May 15, 2011
The BabyCenter.com has conducted a simian crease poll among parents of children who have Down syndrome.
The result confirms the significance of the simian line in Down syndrome, because 41 of the 95 participants (=43%) reported that their child has Down’s syndrome.
But the diagnostic signficance of a simian crease (simian line) is unspecific. Despite the fact that the simian crease is well-known for it’s significance in children & adults who have Down syndrome – there are quite a few other syndromes which show even higher percentages regarding the occurence of the simian crease, such as: the cat-cry syndrome, Edwards syndrome, Patau syndrome, and Cornelia de Lange syndrome.
The most common synonyms for the simian crease are: simian line, single transverse crease, single palmar crease
Read more about the role of the simian crease in Multi-Perspective Palm Reading:
What discriminates ‘Multi-Perspective Palm Reading’ from all other approaches in the field of hand reading?
Multi-Perspective Palm Reading is a new type of hand reading that is rising from scientific research reports that relate to the hand as a ‘diagnostic tool’. The unique characteristic of this advanced type of palm reading is that it only includes hand markers which have been confirmed to have significant value according scientific studies. So this NEXT NATURE variant of ‘palmistry’ is not connected anyhow with astrology nor any other philosophic system.
In Multi-Perspective Palm Reading is the hand studied from 7 different perspectives in order to make an assessment for various specified themes – which can result in either a confirming- or prognostic ‘hand-diagnosis’.
The philosophy behind Multi-Perspective Palm Reading:
The philosophy behind this new advanced type of hand reading can be described as follows:
“In Multi-Perspective Palm Reading, a reliable hand-diagnosis is only possible when a pair of hands displays ‘diagnostic clues’ in MULTIPLE perspectives of the hand. According Multi-Perspective Palm Reading a person typically requires to have ‘diagnostic clues’ in at least 3 perspectives of his/her hands, before one can speak of a solid, specified hand-diagnosis.
The application of this philosophy in the practice for making a hand assessment can be understood by studying the role of the simian line in hand diagnostics. In the 20th century the simian line (the most well known of all palm line variations: a.k.a. the single palmar transverse crease or simian crease) became known as a diagnostic marker for Down syndrome. However, during the past decades this uncommon hand marker was recognized as a ‘minor physical anomaly’ that has diagnostic value for other syndromes, diseases & developmental problems. But in order to specify it’s significance as a major hand line for the individual that has this characteristic in one or both hands, a study of the other perspectives of the hand is required!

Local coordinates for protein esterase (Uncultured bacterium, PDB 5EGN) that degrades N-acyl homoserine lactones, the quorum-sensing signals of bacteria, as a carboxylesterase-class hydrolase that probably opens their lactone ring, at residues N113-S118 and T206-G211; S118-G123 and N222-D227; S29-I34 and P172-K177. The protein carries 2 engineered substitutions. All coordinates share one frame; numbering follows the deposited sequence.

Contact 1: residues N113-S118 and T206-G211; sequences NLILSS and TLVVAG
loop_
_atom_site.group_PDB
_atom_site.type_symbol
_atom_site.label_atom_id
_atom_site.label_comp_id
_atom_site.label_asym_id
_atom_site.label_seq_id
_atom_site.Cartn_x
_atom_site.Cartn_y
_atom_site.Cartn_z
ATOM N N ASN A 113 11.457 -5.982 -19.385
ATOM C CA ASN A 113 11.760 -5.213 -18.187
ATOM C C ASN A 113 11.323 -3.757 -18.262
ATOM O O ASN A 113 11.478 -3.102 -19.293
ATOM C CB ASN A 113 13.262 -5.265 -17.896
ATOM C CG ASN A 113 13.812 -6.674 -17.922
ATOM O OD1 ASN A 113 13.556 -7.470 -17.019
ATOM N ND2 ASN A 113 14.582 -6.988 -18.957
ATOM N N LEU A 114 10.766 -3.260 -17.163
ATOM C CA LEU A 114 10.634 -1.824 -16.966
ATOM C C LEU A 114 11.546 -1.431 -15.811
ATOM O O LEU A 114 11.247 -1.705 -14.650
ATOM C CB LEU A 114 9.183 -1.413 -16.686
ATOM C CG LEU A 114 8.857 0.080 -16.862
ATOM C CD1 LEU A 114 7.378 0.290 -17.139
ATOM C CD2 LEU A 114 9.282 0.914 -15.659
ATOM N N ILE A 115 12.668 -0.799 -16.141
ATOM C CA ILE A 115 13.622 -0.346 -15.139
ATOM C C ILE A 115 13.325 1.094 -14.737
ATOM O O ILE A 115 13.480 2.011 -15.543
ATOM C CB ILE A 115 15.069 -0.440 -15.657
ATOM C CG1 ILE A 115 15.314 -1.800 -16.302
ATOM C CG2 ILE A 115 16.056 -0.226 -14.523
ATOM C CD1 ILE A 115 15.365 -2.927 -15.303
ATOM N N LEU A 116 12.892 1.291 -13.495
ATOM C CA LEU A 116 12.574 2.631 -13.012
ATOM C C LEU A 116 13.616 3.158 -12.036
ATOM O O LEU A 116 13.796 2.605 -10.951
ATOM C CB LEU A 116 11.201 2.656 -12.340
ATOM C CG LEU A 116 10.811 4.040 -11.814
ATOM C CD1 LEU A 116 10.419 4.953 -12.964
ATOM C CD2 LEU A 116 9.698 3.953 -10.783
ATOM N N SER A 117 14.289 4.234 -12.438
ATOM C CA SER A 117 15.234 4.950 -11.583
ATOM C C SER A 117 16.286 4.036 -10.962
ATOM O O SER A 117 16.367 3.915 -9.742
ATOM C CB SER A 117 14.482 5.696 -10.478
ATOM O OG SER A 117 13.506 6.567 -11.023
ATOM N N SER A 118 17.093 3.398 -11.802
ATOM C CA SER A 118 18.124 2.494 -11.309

The 7 perspectives used in Multi-Perspective Palm Reading:
In the following seven perspectives are required to be studied in order to make a thorough hand assessment:
1 – Palm Reading & the HAND SHAPE, including e.g.: hand index, palm shape, hand length, hand breath.
2 – Palm Reading & the FINGERNAILS, including e.g.: color, morphology, structure, growth.
3 – Palm Reading & FINGER MORPHOLOGY, including e.g.: finger length, 2D:4D ratio, variations in shape & width.
4 – Palm Reading & the MAJOR LINES, including e.g.: primary creases, secundary creases, tertairy creases & accessory lines.
5 – Palm Reading & the DERMATOGLYPHICS, including e.g.: fingerprints, palmar dermatoglyphics.
6 – Palm Reading & SKIN QUALITY, including e.g.: colour, structure, flexure / tone.
7 – Palm Reading & HAND MOTORICS, including e.g.: flexibility, motoric hand index.
Read more about how Multi-Perspective Palm Reading varies from other types of hand reading & modern palmistry via the Wikipedia section: Modern Palmistry: science & criticism
September 4, 2010
In 2004 Chinese researchers present a new approach to study the hand lines for biometric purposes. They applied a mathematical model on hand prints and were able to identify six types of palmar crease variations – based on the core characteristics of the three ‘major palmar lines’. Recently, in line with the Chinese research a new more advanced (PIC) model was introduced which e.g. describes 21 types of major hand line variations which are displayed in ‘a family tree of the major hand line types': see the picture above.
Interestingly, the new study reports e.g. about a correlation between the palmar lines and intelligence (IQ): left hand vs. right hand asymmetries appear to be involved, plus a lower prevalence of MPA’s – such as the simian line & Sydney line).
More details are available in the article:
What can formations in hand lines reveal?
For more information about various aspects of the palmar lines the following book is recommended:
‘Anthropology of Crease Morphogenesis’.
NOTICE: The three major palmar lines concern:
– The ‘radial longitudinal crease’, in palmistry a.k.a. the ‘life line';
– The ‘distal transversal crease’, in palmistry a.k.a. the ‘heart line';
– The ‘proximal transveral crease’, in palmistry a.k.a. the ‘head line’.
Related news reports & articles are available at:
News about the palmar creases / hand lines.
June 17, 2010
[tweetmeme source=”handresearch” only_single=false] In the hours after a baby is born, the baby will have several tests and examinations to check that he is healthy and well. Knowing what the doctors are looking for will put your mind at rest and give you the opportunity to ask any questions you might have. What is included in the ‘new born baby hand test’?